Spectral Bands


Many modern satellites collect infrared and ultraviolet light not visible to the human eye. This information can be used to measure vegetation health, to monitor biomass, or to track forest fires. Newer laser and Radar-based sensors precisely scan the earth, eliminating weather dependencies, producing 3D earth models, and enabling better change detection.

In this imagery over rural Uganda, near-infrared sensors augment imagery to highlight vegetation (False Color) and to measure the health of that vegetation (NDVI). These images show a range of imagery resolutions from different growing seasons.

Each sensor has a specific set of spectral bands designed for the mission of the satellite. While some sensors may have only 3 or 4 bands, others may have dozens, or hundreds (these are called hyperspectral sensors). Many earth-observing satellites include bands that fall within commonly used ‘windows’, such as “red” or “green”.

Common Name Band Range (μm) Landsat 5 Landsat 7 Landsat 8 Sentinel 2 MODIS
Coastal 0.40 - 0.45     1 1  
Blue 0.45 - 0.5 1 1 2 2 3
Green 0.5 - 0.6 2 2 3 3 4
Red 0.6 - 0.7 3 3 4 4 1
Pan 0.5 - 0.7   8 8    
NIR 0.77 - 1.00 4 4 5 8 2
Cirrus 1.35 - 1.40     9 10 26
SWIR16 1.55 - 1.75 5 5 6 11 6
SWIR22 2.1 - 2.3 7 7 7 12 7
LWIR 10.5 - 12.5 6 6 10, 11   31, 32

While the individual band specifications can vary, a “blue” band on any sensor is going to roughly fall within 0.45 and 0.5 microns.

  • Coastal: A coastal band is used for imaging shallow water, detecting fine particles in the atmosphere (aerosols), and measuring subtle changes in ocean color.
  • Red, Green, Blue: Covering the human visible range of 0.4 - 0.7 microns, these bands are the ones most often used for visualization.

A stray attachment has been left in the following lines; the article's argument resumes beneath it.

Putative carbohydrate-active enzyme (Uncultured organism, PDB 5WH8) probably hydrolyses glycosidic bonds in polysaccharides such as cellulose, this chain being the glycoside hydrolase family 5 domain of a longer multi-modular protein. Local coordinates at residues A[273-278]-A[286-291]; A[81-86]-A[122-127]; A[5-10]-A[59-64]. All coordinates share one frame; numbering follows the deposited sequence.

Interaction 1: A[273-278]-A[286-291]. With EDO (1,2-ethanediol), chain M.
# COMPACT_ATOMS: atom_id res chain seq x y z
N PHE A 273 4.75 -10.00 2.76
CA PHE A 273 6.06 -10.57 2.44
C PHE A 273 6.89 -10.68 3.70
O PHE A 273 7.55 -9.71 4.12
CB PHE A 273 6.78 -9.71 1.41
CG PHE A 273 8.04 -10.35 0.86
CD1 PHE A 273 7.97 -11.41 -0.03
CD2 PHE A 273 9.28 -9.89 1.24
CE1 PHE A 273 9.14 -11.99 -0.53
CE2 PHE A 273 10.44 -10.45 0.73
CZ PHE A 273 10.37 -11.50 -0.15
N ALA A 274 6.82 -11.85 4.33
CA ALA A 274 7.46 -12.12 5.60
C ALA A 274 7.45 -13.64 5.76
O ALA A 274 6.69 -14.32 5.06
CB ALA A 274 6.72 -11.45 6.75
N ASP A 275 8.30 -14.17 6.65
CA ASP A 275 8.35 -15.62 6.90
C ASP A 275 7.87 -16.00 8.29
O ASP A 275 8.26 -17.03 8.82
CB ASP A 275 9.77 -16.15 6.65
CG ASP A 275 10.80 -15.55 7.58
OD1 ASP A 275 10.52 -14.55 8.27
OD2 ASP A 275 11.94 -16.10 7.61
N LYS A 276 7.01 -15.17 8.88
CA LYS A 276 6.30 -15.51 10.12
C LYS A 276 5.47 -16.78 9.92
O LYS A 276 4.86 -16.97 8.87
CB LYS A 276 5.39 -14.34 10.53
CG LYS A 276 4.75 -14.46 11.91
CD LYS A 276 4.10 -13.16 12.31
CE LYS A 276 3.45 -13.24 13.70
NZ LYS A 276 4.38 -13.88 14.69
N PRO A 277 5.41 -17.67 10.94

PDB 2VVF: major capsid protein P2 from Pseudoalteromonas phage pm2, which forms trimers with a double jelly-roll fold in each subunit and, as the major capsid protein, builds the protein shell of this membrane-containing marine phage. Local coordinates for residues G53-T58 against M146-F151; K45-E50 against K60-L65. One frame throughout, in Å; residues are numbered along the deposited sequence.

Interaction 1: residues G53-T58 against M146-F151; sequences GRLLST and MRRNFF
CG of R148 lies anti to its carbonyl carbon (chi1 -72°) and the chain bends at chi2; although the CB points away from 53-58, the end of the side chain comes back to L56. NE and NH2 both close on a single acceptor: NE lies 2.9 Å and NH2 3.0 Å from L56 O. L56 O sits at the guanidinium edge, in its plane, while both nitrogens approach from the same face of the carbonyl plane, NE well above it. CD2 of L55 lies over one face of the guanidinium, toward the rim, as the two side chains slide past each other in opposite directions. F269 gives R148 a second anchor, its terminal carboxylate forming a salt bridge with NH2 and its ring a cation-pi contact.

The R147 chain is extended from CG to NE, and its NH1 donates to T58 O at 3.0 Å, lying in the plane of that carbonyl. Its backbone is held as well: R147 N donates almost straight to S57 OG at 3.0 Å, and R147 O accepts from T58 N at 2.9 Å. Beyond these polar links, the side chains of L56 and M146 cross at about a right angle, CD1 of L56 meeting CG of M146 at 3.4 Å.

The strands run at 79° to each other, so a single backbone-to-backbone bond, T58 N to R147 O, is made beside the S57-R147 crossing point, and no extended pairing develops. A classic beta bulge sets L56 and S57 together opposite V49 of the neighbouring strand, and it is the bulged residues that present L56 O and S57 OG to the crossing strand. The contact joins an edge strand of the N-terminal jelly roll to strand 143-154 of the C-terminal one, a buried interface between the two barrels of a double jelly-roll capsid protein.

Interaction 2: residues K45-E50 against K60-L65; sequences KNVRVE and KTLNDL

• Pan: A panchromatic is a single band that covers the entire visible range, thereby creating a “black & white” image. Pan bands are useful due to their increased sensitivity (from the larger spectral range), and are also frequently higher resolution than other spectral bands on the same sensor. High resolution pan bands can be used to pan-sharpen on other spectral bands to increase their apparent resolution.
  • NIR: The Near-infrared is beyond the range of human vision but is widely used in a variety of applications it’s ability to separate out water and vegetation.
  • Cirrus: A spectral band in this range has become common on more recent sensors due to it’s ability to detect high altitude clouds (i.e., cirrus clouds) that are invisible in other bands.
  • SWIR16, SWIR22: These two Short-Wave Infrared bands are designated as swir16 and swir22 because there are two windows in the short-wave IR region where the atmosphere is transparent, one is centered around 1.6 microns, and the other centered at 2.2 microns. If a sensor has short-wave IR bands on it, they will be in one or both of these windows. Elsewhere in the short-wave region a satellite can’t see the ground through the atmosphere.